Othniel first established himself as a national hero shortly after the death of Joshua (2580 AM, or about 1425/4 BC. Joshua had granted to Caleb the city of Hebron and the surrounding region. (Joshua 14:13-15 ) In that region was a city called Debir. Caleb offered his daughter's hand in marriage to any officer who could capture Debir. Othniel accepted the challenge and successfully captured the town. (Judges 1:11-15 )
Twenty-four years later, national Israel had provoked God to anger by its idolatry and spiritual negligence, and thus lay under the first of many oppressions. A king named Cushan-rishathaim, an Aramaean, became the first of many Syrian kings to oppress Israel at one time or another. (The literal Hebrew name is אֲרַ֣ם נַהֲרָ֑יִם or Aram-Naharaim.) Eight years passed, (Judges 3:7-9 ) and then Othniel stepped forward. The Bible describes his career in a single verse. (Judges 3:10 ) He "judged" Israel, i.e. brought that nation to realization of its collective sin. Then he rallied a force of unrecorded size and chased Cushan-rishathaim from Israelite country.
Thereafter he continued to administer justice for thirty-two years, and therefore the full length of the story of Othniel, from the beginning of Cushan-rishathaim's occupation to the death of Othniel, was forty years. (Judges 3:11 )
Othniel died in 2644 AM, and left no immediate successor. Israel would thus be oppressed once again.
Many commentators remark on the career of Othniel. Though the story requires only seven verses to tell, it establishes a pattern that would repeat itself many times in the early history of Israel.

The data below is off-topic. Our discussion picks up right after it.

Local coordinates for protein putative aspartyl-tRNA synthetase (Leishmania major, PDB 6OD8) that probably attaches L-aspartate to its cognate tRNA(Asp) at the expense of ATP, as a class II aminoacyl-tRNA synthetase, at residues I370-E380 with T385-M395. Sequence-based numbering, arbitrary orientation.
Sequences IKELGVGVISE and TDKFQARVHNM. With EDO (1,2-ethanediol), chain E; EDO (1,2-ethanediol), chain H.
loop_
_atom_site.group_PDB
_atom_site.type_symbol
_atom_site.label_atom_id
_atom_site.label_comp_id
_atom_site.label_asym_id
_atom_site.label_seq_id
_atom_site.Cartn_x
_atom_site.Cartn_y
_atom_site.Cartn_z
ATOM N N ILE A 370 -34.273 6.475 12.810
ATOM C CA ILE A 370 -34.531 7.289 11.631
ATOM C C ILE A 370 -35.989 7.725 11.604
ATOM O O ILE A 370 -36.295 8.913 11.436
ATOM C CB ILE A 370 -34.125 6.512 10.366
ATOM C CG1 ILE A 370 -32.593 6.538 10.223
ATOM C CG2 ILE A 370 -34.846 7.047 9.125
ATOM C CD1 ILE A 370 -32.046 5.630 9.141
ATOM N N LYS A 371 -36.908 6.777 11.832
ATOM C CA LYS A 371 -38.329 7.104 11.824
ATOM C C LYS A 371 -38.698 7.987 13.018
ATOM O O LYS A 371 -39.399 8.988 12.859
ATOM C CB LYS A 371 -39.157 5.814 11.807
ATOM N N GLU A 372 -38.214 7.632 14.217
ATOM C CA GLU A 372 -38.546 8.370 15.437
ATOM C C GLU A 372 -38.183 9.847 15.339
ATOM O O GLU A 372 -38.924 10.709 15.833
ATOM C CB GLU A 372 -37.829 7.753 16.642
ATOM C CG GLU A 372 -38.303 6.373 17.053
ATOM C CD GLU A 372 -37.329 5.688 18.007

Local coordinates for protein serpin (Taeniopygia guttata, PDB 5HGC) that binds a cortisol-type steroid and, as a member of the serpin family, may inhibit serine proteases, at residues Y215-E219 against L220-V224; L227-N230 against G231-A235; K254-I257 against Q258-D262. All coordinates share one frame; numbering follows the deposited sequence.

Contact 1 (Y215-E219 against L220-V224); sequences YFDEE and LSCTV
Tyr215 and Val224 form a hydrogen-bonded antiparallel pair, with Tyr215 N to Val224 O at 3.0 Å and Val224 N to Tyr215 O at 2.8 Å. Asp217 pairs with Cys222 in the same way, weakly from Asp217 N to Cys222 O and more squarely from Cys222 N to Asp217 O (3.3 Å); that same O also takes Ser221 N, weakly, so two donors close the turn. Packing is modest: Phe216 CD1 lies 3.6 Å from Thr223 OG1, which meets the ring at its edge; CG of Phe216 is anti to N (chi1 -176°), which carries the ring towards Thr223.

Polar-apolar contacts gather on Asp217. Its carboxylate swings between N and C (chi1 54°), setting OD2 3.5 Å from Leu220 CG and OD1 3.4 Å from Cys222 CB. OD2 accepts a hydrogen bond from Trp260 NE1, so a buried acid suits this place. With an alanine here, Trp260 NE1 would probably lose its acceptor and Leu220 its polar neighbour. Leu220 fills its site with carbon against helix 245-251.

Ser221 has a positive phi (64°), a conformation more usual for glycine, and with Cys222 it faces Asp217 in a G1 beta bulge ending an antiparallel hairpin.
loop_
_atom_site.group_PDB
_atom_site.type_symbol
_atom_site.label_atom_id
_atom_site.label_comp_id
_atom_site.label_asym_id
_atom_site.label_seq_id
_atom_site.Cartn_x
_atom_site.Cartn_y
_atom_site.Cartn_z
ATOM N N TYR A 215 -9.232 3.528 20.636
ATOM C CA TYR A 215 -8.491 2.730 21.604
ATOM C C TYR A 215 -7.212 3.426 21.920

Frank Wallace notes the alternative name of the city of Debir: Kirjath-sepher, or literally, "city of a book." Wallace suggests that the "book" in question is the accumulated learning of mankind, about which men tend to boast, saying that they do not need God. Othniel thus set an example for modern Christians, who ought to ignore the ridicule of a world that finds that Christians live in ignorance (and, some say, actually prefer ignorance to human wisdom).
Othniel in fiction
He also appeared as a recurring, if briefly appearing, character in a short-lived television series, Twice in a Lifetime. In almost all of the episodes, he would "judge" the cases of persons whose life choices had resulted in their sudden deaths, and would typically place them on a rather curious probation. Each "defendant" would return to earth at a place and time when they had made their most momentous decision, or missed a vital opportunity for personal or spiritual growth. He or she then would have three days to change the course of his or her personal history. These stories always ended with the "defendant" either making a different decision or gaining a better perspective of the critical event involved.
- ↑ Jones, Floyd M., The Chronology of the Old Testament, Green Forest, AR: Master Books, 2004, p. 278
- ↑ 2.0 2.1 2.2 Konig, George, "Othniel," AboutBibleProphecy.com, n.d. Accessed December 15, 2008.
- ↑ 3.0 3.1 3.2 Hirsch EG and Price IM, "Othniel," The Jewish Encyclopedia, n.d. Accessed December 15, 2008.
- ↑ 4.0 4.1 4.2 "Othniel," Jewish knowledge base, n.d. Accessed December 15, 2008
- ↑ 5.0 5.1 5.2 5.3 Gordon I, "Othniel and the Power of God," Jesus Plus Nothing, n.d. Accessed December 15, 2008.
- ↑ 6.0 6.1 6.2 6.3 Wallace, Frank, "The Days of the Judges (1): Othniel," BibleCentre.org, February 3, 2007. Accessed December 15, 2008.
- ↑ 7.0 7.1 7.2 Easton MG, ed. Taylor PS, "Othniel," WebBible encyclopedia, n.d. Accessed December 15, 2008.
- ↑ Shott, James R. Othniel. Herald Press, 1994. 168 pp., paperback. ISBN 0836136616